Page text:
We are always looking for ways to make mealtimes a little less bleak and a lot more delicious without paying out for rare ingredients that cost more than they are worth. One way that is sure to liven up your dish is a herb mix.
Two of the most popular herb mixes in the UK and US are herbes de Provence and Italian seasoning. When sat next to each other on the supermarket shelf, it can be difficult to tell the blends apart. But are herbes de Provence and Italian seasoning really that different?
The main difference between herbes de Provence and Italian seasoning is the herbs they use. Herbes de Provence uses savory and marjoram, which provides minty and floral undertones, while Italian seasoning gets a little sweetness from dried basil and parsley.
What is Herbes De Provence?
Before the 1970s, herbes de Provence was more of a description used by people in the South East of France for a bunch of dried herbs mixed together in various combinations rather than a specific combination.
But when Julia Child brought the attention of the average American to French cooking, herb and spices manufacturers designed herbes de Provence using common herbs found in traditional herb mixes in Provence.
Modern herb de Provence manufacturers vary in the dried herbs used and the ratio of those dried herbs as a mix. However, there are a few herbs that are typical of herbes de Provence.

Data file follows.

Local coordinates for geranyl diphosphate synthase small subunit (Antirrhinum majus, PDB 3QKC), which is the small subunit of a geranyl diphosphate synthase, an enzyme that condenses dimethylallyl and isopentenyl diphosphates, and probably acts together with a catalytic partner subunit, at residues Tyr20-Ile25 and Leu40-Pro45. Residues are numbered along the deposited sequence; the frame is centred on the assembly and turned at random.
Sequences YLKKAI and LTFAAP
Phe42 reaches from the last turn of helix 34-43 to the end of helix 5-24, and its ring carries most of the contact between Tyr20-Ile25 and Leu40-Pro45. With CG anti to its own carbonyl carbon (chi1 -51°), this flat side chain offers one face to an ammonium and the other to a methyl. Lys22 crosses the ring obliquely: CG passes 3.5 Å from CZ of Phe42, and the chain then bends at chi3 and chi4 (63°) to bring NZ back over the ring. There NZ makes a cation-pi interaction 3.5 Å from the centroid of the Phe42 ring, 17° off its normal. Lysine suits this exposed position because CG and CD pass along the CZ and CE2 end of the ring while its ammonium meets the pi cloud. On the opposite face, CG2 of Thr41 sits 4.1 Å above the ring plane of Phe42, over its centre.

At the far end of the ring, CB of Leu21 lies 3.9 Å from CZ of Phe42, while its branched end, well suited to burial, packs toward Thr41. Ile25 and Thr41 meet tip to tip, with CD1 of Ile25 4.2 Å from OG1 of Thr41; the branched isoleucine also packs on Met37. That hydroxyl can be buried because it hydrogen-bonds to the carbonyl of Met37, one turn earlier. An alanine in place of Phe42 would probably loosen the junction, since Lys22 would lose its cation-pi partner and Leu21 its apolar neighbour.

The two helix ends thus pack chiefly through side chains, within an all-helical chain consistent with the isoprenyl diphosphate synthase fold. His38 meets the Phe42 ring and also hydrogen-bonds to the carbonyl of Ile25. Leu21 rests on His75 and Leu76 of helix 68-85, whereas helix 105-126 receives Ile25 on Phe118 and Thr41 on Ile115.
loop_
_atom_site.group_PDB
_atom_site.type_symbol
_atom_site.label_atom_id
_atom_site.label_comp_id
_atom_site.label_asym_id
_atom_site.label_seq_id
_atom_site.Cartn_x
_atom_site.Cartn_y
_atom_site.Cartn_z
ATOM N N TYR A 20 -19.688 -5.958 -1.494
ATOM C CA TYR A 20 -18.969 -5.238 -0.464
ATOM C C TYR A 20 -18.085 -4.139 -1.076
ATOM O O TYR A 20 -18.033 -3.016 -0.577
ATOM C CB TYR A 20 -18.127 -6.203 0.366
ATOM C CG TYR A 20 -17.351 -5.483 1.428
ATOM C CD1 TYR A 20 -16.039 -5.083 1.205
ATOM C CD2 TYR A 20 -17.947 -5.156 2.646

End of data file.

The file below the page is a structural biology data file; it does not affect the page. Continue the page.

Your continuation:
Marjoram, thyme, savory, rosemary, and oregano often form the base of herbes de Provence. These herbs are key ingredients used in French cuisine, but the use of marjoram and savory gives herbes de Provence a slight Mediterranean feel.
You will find that most herbes de Provence mixes have a thyme or rosemary emphasis, which is then reflected in the overall flavour. The final herb blend has a complex earthy taste with minty undertones.
Thyme and rosemary are go-to pairings for a range of vegetables, especially root or summer vegetables. Lamb, chicken and oily fish dishes can also benefit greatly from the use of herb de Provence.
The main herbs in herbes de Provence include thyme, marjoram and rosemary as the core herbs. Some mixes will also include tarragon, savory, oregano, bay and even lavender.
What is Italian Seasoning?
You may think, as many do, that Italian seasoning is an Italian invention used across generations of Italian chefs and infused into the very heart of Italian cuisine…
… But that is not the case.
Italian seasoning, as most know it today, is thought to be an American invention and rarely used in Italy itself. The blend of dried herbs seems to be used in home kitchens worldwide, except in Italy.
The reason that Italian seasoning is called such is because of the dried herbs that it contains.
Fresh basil, oregano, thyme, and rosemary are very common in Italian cuisine, forming the base tastes for the vast majority of classic Italian dishes.
Italian seasoning combines dried versions of these herbs to create one coherent mix that can add instant flavour to a dish in a more accessible way. After all, not everyone is lucky enough to have fresh herbs at their fingertips for every meal.
The ratio of herbs used in Italian seasoning differs from brand to brand, though rosemary and thyme seem to be the most common bases for the mixes, creating an earthy and slightly sweet profile.